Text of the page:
Some writers treat their characters as galley slaves. They tell them when to row, where to go and when to stop. Others live with their characters, have conversations with them, are guided by them. Rose is in the latter camp. “Yes, my children think that is strange,” she admits.

Astrid, better known as Ace because as a child she cheated at cards, even came to her in a dream and suggested — perhaps demanded is a better word — an important development in the plot.

“That night she wiped me out with something so shocking it left me sitting up in bed,” Rose says.

Rose used to argue with her characters and sometimes try to say no to them, but she has stopped doing that now and is more comfortable with the relationship as a result.

“I think that’s the trick, isn’t it? I’m so grateful that Astrid only came at this point (Bruny is Rose’s fifth novel for adults). I might have tried to push her around if she’d come earlier, but this time I just let her have her head, and I was shocked by her so many times.

“She’s quite an outrageous character and she says things about life, men, politics, ideology, everything, really, and I would type it all out, look at it and think, ‘I can’t say that. That’s terrible. And then I’d think, ‘Oh, well, Astrid said it.’ ”

Here’s a good example, when Astrid, who has two grown children, is thinking back on her failed marriage: “Everyone should have to get divorced from the person they’re married to, just to see who that person really is.”

Bruny is Rose’s first novel since The Museum of Modern Love, centred on Serbian performance artist Marina Abramovic, which won the 2016 Stella prize. It is also the first one she has been able to write full time, thanks to the Stella cheque and an Australia Council grant. Rose, 55, dabbled in modelling and acting when she was young but has earned her living as an advertising copywriter, then as co-founder of an award-winning advertising firm, Coo’ee Tasmania. She has three grown children.

“The Museum of Modern Love took me 11 years. It was a very long process. I wrote four other novels in the meantime, and it was a tedious novel in so many ways. Sorry.

“There was a gruesomeness to writing it. It was arduous. It took everything, that novel. And then, it had all the success, which was such a surprise. Then on the back of that, the Australia Council, for the first time after 10 applications over 23 years, gave me a grant to work on this novel.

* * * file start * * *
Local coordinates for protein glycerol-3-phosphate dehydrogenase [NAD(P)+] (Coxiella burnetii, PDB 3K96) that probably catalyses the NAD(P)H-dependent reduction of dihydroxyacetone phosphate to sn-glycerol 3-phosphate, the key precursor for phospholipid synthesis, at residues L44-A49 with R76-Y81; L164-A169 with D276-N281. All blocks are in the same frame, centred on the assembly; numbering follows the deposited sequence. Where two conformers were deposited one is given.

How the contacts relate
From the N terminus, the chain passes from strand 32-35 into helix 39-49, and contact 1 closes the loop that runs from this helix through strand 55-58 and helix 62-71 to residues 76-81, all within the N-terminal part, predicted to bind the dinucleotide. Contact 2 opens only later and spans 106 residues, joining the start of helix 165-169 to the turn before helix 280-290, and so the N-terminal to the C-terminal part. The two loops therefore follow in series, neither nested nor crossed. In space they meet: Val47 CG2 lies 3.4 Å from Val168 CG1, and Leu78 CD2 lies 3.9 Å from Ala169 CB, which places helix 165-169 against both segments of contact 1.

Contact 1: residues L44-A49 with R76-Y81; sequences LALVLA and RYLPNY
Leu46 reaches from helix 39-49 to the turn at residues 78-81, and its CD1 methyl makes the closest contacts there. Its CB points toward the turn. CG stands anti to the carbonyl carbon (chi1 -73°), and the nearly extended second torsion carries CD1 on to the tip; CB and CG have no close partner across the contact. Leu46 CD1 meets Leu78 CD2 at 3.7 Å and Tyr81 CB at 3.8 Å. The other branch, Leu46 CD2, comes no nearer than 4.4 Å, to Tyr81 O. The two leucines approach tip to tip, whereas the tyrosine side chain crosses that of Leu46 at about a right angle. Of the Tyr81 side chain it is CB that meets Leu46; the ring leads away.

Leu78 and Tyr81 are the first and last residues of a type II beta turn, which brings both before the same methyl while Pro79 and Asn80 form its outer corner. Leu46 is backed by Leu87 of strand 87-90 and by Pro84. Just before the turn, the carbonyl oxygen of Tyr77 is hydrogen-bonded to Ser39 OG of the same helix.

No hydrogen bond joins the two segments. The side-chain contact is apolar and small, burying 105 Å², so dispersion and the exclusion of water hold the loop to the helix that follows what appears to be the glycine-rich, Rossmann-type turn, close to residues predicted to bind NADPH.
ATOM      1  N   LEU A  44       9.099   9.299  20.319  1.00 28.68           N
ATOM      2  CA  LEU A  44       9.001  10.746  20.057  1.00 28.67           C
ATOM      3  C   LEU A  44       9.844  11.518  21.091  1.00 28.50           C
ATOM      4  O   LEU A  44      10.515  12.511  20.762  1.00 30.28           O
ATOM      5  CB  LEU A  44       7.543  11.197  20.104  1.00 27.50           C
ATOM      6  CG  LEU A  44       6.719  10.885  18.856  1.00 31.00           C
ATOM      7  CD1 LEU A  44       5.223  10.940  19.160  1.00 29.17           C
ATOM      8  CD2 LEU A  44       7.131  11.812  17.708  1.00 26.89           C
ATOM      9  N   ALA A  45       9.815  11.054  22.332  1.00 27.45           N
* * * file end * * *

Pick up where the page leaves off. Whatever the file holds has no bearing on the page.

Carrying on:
“I had already been coming up with a few thoughts about it and writing scenes and all of that. But there was something so brilliant about being able to knuckle down with this idea that the Australia Council had funded me to write a political satire about Australian government.”

After that explosive set-up, Bruny unfolds as a power and passion drama about family, loyalty, home, place, politics, foreign investment and love. It is in part a love letter to the author’s home state.

Yet Tasmania is a familiar but estranged place for Astrid, who has lived most of her adult life in New York. She returns to help her twin brother, John, the Liberal premier, known in the family as JC, a man who can walk on water, who is set to go to the polls in four months. He has asked her to bring together the opposing sides in the bridge debate, the established Tasmanians and the greenies versus the newcomers, the developers and the Chinese investors, so the bridge can be fixed and opened before the election.

The opposition leader, Maxine, is their older sister. She is the one who has continued the family tradition as she is the Labor leader. Their father, Angus, was a state Labor MP for decades. JC switched sides.

“If this book is a love story, it is a love story for my fellow Tasmanians,” Rose says. “There’s no way I could do justice to this community without talking about the spectacular visual beauty we live in every day and how much that colours our life.